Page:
Mathematics Stack Exchange is a question and answer site for people studying math at any level and professionals in related fields. It's 100% free, no registration required.

Sign up
Here's how it works:
  1. Anybody can ask a question
  2. Anybody can answer
  3. The best answers are voted up and rise to the top

What is the number of automorphisms (including identity) for permutation group $S_3$ on 3 letters?

I believe the answer for this is 6. As we can write the group elements as below

  1. (a)(b)(C)
  2. (ab)(c)
  3. (ac)(b)
  4. (bc)(a)
  5. (abc)
  6. (bac)

Can we generalize that for any $S_n$ onto $n$ the number of automorphisms will be $n!$ Also I cannot find this anywhere in my text, can we have a permutation $S_n$ onto $m$ where $n\neq m$? (for eg: is it possible to have a permutation group say $S_5$ on say 2 elements?)

share|cite|improve this question
Are you asking about the number of elements, or the number of automorphisms? An automorphism of $S_3$ is a group homomorphism $f\colon S_3\to S_3$ that is one-to-one and onto. (It just so happens that there is a bijection between this group and $S_3$, but that is non-trivial, certainly not a matter of just listing elements). I don't understand your last question. – Arturo Magidin Mar 25 '12 at 4:41
By definition, $S_n$ means the group of all permutations of $\{1,2,\ldots,n\}$. "A group $S_5$ on 2 elements" is unclear at best. You are still not making much sense, and you are still not clarifying whether you are trying to count elements or automorphisms. This suggests that you are very confused, regardless of anything else. – Arturo Magidin Mar 25 '12 at 4:48
I updated the question. Yes I am talking of automorphisms. So this number is the number of bijections we can have on $S_n$ ? – codejammer Mar 25 '12 at 4:49
If you are talking about "automorphisms", then what you wrote is useless. Your list is giving the elements of $S_3$; how are you relating an element to an automorphism, and how you are you showing that what you wrote are all the automorphisms? It is a theorem of Otto Holder that $\mathrm{Aut}(S_n)\cong S_n$ for all $n\neq 2,6$. – Arturo Magidin Mar 25 '12 at 4:51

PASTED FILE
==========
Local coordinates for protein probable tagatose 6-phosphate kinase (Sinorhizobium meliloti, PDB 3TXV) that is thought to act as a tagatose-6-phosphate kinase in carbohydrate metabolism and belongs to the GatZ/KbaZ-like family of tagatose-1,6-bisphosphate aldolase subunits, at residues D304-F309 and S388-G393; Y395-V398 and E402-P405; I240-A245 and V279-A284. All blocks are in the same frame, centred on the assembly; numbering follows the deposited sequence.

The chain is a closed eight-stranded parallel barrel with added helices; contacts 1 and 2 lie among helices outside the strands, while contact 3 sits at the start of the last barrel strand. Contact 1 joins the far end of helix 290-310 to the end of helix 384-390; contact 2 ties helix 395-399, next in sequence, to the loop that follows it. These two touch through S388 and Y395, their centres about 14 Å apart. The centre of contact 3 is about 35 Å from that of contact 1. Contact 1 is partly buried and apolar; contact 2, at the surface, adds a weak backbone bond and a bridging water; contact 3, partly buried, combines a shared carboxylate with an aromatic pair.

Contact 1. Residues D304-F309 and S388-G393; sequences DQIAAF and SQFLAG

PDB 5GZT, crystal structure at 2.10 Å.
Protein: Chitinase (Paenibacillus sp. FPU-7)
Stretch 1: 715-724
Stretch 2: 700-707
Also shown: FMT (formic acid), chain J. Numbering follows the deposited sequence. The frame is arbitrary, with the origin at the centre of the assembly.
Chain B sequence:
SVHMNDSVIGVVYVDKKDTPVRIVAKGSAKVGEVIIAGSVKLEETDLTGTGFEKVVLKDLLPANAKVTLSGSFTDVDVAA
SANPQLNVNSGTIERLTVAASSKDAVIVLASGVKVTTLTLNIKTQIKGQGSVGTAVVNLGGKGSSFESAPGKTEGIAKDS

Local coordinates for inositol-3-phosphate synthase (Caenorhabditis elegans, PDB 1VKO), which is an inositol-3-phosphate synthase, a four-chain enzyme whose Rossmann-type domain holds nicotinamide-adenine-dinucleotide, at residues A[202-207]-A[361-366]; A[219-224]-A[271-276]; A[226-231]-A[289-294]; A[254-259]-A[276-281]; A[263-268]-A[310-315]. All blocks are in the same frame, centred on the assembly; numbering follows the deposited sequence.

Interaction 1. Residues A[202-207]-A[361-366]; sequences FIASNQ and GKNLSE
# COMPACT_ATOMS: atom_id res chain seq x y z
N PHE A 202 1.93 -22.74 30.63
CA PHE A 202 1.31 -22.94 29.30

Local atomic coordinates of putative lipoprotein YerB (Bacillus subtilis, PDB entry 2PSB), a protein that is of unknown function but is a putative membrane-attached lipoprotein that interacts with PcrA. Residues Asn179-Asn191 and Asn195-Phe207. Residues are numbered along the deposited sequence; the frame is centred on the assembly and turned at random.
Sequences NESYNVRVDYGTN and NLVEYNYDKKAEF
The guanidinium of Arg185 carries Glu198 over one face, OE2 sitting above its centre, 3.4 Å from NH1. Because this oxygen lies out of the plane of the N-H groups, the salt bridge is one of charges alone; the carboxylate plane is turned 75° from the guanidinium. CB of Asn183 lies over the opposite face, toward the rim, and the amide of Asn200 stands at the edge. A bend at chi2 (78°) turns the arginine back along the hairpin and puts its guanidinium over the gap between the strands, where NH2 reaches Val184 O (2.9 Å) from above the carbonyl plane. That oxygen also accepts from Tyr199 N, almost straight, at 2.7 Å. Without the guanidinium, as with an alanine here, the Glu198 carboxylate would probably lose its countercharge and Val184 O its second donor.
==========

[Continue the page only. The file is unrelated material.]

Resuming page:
"All possible mappings of $S_n$ to $n$ elements" is nonsense, and it does not help you in finding the automorphism. An automorphism is a group homomorphism from $S_n$ to itself. Not a "map from $S_n$ to $n$ elements" (which would mean a set theoretic function $S_n\to \{1,2,\ldots,n\}$). Nothing you wrote in the last comment makes any sense in the context of this question. – Arturo Magidin Mar 25 '12 at 5:15
up vote 5 down vote accepted

What you did doesn't really work: you are listing elements of $S_3$, instead of automorphisms of $S_3$. While there is a natural isomorphism between the two, I suspect that if you are confusing elements and automorphisms, you are not expected to know this yet.

Try this:

  1. If $f\colon S_3\to S_3$ is a group homomorphism, and you know what $f(12)$ and $f(123)$ are, then you know $f(\sigma)$ for all $\sigma\in S_3$.

  2. If $f,g\colon S_3\to S_3$ are group homomorphisms and have the same values at $(12)$ and at $(123)$, then $f=g$.

  3. $f(12)$ must be an element of order $2$. So there are, at most, three possibilities.

  4. $f(123)$ must be an element of order $3$, so there are at most two possibilities.

  5. Conclude that there are at most six automorphisms of $S_3$.

  6. Exhibit six different automorphisms of $S_3$ (Hint: Conjugation...)

share|cite|improve this answer
@codejammer: Please unaccept the answer. From your comments, it is clear you do not understand what is going on. Accepting the answer when you are clearly still so confused seems... dishonest. – Arturo Magidin Mar 25 '12 at 5:16
Plus one for this comment. – Rudy the Reindeer Mar 25 '12 at 9:02

Your Answer


By posting your answer, you agree to the privacy policy and terms of service.

Not the answer you're looking for? Browse other questions tagged or ask your own question.